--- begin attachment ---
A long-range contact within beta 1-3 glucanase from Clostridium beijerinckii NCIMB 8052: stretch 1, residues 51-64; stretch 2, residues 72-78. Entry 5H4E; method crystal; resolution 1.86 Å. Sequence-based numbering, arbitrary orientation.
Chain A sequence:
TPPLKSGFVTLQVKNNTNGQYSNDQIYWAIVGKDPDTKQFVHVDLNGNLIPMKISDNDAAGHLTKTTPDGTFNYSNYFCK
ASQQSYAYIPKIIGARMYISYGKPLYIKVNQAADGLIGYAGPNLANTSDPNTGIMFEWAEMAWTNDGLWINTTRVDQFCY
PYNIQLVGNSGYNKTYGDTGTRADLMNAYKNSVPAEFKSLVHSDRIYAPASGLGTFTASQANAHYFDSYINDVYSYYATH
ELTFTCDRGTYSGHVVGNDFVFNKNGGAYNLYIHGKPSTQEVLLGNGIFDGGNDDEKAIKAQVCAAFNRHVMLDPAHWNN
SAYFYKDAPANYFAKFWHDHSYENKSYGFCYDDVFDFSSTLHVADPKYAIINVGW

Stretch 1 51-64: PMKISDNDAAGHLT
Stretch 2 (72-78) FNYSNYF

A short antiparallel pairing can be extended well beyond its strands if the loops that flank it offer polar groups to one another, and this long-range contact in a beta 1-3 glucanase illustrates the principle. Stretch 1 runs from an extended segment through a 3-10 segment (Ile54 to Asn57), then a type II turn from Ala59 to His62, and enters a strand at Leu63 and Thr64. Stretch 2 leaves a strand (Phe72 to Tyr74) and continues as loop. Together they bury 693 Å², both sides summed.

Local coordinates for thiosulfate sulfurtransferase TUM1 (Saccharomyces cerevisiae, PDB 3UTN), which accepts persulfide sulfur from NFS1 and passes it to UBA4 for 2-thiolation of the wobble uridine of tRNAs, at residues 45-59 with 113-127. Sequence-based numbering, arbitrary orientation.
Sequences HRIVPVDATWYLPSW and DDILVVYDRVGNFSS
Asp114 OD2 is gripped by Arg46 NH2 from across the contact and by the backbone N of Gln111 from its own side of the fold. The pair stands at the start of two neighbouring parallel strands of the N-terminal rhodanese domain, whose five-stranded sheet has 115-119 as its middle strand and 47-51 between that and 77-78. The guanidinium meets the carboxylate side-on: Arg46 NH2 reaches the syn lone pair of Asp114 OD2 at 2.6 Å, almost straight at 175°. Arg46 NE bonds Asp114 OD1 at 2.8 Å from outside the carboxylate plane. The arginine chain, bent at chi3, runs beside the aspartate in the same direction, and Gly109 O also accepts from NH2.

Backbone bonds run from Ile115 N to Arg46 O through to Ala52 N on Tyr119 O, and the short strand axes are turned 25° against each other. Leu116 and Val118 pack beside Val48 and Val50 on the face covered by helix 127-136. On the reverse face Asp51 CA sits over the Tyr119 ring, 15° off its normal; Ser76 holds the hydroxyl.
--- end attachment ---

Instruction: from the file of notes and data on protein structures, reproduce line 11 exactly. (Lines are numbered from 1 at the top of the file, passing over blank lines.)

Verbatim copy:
Local coordinates for thiosulfate sulfurtransferase TUM1 (Saccharomyces cerevisiae, PDB 3UTN), which accepts persulfide sulfur from NFS1 and passes it to UBA4 for 2-thiolation of the wobble uridine of tRNAs, at residues 45-59 with 113-127. Sequence-based numbering, arbitrary orientation.